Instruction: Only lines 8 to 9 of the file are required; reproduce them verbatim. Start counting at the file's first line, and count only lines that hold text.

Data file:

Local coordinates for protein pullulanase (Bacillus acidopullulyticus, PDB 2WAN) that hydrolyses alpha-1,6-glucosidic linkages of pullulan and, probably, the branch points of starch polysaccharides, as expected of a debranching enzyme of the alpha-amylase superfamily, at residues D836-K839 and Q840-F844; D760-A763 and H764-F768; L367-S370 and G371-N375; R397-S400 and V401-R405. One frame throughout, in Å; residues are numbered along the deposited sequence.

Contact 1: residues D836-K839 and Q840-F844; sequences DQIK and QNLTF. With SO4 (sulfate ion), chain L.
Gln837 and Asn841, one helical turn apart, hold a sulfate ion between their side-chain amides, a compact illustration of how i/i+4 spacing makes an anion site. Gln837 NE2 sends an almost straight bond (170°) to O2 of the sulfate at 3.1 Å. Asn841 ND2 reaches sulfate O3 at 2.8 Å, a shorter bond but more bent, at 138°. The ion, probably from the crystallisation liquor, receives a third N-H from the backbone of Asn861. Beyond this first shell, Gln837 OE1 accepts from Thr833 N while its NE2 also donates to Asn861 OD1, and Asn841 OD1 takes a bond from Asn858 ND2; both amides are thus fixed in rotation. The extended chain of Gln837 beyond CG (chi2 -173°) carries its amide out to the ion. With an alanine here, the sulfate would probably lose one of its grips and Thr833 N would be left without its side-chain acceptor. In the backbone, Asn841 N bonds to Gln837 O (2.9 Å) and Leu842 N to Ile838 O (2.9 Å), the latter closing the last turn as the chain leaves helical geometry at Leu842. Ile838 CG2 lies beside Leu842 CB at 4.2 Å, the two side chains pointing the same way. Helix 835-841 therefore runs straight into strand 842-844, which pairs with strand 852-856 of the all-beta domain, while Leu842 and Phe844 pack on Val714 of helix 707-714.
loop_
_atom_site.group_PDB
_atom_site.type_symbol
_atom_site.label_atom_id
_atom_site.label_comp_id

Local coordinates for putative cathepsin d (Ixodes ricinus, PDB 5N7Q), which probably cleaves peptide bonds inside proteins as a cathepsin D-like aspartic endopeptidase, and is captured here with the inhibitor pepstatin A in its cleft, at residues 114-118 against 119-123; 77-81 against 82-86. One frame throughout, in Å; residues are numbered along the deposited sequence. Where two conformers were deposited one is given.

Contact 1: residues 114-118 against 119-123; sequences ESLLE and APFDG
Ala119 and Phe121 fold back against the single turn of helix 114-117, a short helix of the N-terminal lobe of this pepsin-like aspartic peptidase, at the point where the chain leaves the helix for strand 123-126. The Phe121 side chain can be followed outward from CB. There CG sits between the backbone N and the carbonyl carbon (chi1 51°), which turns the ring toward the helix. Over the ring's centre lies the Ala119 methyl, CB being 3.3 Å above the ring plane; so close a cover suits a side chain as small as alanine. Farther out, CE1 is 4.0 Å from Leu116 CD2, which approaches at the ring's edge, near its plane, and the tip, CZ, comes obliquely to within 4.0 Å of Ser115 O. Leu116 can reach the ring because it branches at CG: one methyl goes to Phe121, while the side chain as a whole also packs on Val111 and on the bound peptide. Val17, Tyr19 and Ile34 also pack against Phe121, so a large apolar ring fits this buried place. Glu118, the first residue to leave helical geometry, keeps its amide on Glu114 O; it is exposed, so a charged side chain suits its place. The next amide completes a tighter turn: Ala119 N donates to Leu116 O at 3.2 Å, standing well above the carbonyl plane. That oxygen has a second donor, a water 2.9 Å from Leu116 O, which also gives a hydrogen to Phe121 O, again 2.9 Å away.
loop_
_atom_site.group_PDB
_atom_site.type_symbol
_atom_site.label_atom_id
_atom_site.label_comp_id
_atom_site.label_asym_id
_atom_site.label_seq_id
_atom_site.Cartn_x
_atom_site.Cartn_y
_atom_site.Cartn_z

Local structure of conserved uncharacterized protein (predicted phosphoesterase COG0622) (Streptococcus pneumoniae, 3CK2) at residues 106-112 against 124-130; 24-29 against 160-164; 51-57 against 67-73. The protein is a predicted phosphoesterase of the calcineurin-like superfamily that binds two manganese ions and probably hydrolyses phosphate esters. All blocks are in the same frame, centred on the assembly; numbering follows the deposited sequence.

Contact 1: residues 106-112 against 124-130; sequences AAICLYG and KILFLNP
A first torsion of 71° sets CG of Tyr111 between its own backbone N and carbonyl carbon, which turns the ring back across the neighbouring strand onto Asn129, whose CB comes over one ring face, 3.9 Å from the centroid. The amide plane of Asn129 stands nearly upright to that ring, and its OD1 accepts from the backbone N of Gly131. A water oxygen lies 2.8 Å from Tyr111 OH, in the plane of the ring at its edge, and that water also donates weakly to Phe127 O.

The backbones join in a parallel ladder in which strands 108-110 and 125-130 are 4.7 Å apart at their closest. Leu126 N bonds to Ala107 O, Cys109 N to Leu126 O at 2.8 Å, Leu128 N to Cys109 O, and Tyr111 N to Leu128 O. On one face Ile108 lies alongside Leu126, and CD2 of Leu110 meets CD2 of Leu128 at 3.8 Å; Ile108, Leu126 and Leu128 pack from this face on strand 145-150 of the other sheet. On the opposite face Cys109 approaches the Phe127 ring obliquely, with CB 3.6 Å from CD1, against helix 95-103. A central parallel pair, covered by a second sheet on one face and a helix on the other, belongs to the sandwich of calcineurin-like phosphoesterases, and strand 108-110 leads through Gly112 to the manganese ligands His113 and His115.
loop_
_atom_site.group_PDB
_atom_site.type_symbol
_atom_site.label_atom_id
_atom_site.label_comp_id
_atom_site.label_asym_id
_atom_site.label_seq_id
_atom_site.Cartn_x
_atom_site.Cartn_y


_atom_site.label_comp_id

Local coordinates for putative cathepsin d (Ixodes ricinus, PDB 5N7Q), which probably cleaves peptide bonds inside proteins as a cathepsin D-like aspartic endopeptidase, and is captured here with the inhibitor pepstatin A in its cleft, at residues 114-118 against 119-123; 77-81 against 82-86. One frame throughout, in Å; residues are numbered along the deposited sequence. Where two conformers were deposited one is given.